For the sake of the FFT algorithm it is best to keep the length of the data to be a power of 2. Consequently we have chosen the number of data points to analyze to be N = 218. Thus for To = 2 days of observation time the bandwidth Dn was Dn = N/(2To) ~ 0.76 Hz. We analyzed the data around the plus resonance of the system, because in the chosen period it was most sensitive, compared to the minus resonance. The same analysis could be repeated around the minus resonance As a result we searched the bandwidth from 921.00 Hz to 921.76 Hz. We have included 1 spin down parameter in the search and we have searched the spin down range from -2.36×10-8 Hz s-1 to +2.36×10-8 Hz s-1. We have first searched one 2 day stretch of data. The first results of that analysis were reported in [7]. We have then performed two further searches of 2 day stretches of data.

3.1  Parameter space

We have used the filters with the phase linear in the parameters given by Eq. (6). In the filters we have included the amplitude modulation. The number of cells Nc in parameter space which is the number of independent realizations of the statistic F when there is no signal in the data was around 1.6 ×1012. Consequently from Eq. (8) the threshold signal-to-noise ratio for 1% false alarm probability was equal to 8.3. In the search that we have performed we have used a lower threshold signal-to-noise of 6.7. The aim of lowering the threshold was to make up for the loss of the signal-to-noise ratio due the discreteness of the grid of templates and due to the use of filters that only approximately matched the true signal. The number of points in the grid over which we had to calculate the statistic F turned out to be 183 064 440. This number involved 63 830 positions in the sky and 2 868 spin down values for each sky position.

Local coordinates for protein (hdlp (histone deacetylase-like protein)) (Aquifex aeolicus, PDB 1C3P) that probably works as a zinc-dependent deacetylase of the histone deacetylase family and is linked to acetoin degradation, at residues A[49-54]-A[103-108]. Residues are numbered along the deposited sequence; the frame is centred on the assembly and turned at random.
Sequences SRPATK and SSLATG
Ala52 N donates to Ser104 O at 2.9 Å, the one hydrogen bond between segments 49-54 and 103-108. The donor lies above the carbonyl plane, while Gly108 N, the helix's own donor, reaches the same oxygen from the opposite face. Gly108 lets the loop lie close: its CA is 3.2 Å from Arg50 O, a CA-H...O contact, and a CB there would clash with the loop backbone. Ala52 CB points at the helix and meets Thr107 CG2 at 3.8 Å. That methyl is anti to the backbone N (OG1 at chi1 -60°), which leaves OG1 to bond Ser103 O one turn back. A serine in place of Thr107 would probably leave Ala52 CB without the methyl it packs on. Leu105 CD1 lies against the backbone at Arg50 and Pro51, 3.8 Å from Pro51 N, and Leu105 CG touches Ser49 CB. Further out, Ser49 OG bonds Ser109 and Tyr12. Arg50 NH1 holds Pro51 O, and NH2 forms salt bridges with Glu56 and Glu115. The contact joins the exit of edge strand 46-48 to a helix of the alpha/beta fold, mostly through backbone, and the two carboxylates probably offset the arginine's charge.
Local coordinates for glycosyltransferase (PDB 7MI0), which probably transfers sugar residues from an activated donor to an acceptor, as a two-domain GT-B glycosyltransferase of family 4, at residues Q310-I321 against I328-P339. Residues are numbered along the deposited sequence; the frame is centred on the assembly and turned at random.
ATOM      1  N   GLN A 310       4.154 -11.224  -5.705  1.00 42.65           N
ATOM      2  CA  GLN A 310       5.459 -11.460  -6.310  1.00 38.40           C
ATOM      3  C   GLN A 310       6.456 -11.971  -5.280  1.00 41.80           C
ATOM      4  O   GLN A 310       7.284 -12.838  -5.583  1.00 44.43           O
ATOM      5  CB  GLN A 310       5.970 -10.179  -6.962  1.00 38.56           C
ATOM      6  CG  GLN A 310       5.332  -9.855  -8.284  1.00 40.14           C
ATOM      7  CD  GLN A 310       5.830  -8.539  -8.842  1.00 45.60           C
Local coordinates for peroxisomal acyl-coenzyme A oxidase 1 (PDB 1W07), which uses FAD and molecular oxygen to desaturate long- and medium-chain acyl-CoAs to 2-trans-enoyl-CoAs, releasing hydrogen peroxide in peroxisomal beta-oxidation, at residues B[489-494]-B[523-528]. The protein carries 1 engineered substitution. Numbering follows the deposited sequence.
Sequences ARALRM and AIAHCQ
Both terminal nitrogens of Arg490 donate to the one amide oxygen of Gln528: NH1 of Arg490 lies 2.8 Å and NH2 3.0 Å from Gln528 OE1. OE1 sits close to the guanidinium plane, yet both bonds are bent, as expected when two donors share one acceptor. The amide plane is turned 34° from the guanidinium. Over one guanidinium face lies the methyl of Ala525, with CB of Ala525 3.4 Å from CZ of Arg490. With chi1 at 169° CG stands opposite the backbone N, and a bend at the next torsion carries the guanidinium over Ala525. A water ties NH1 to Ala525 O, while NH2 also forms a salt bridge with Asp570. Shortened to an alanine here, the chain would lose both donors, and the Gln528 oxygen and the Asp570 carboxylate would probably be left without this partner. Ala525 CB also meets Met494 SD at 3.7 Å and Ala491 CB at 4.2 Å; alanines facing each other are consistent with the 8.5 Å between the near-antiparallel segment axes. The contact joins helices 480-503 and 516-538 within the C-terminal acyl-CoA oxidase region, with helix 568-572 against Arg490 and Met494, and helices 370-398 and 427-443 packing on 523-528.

3.2  Data selection

The two-day stretches of data that we have analyzed were taken from a larger set of 13 days of data taken by the EXPLORER detector in November 1991. We have first carried out a characterization of the data. We have divided the data into 216 points sections corresponding to around 11 hours of data. For each stretch we have obtained a box-and-whisker plot, we have estimated spectral density, and we have performed the Kolmogorov-Smirnov (KS) test.
The box-and-whisker plots display the amount of outliers present in the data. Each box has lines at the lower quartile, median, and upper quartile values of the data stretch. The whiskers are lines extending from each end of the box to show the extent of the rest of the data. Outliers are data with values beyond the ends of the whiskers and they are marked by a + sign. The whisker extends to the most extreme data value within 1.5 interquartile range of the box. Spectral density gives us sensitivity of the detector at a given frequency. The KS test calculates the KS distance between the sample distribution and the Gaussian distribution and test the null hypothesis that the data come from the Gaussian distribution. The output of the test is the p-value which is the probability of observing the KS distance under the null hypothesis. Thus the higher the p-value the more "Gaussian" the data are.

Figure 1: Quality of the EXPLORER data. The x-axis gives the number of the 11-hour block of data from the 13-day data run. The top panel are the box plots for each block of data. The middle panel is the spectrogram of the data. Spectrogram contains spectrum of each block of data. The bottom panel gives results of the KS test. The vertical lines indicate beginning and end of each search that we have performed.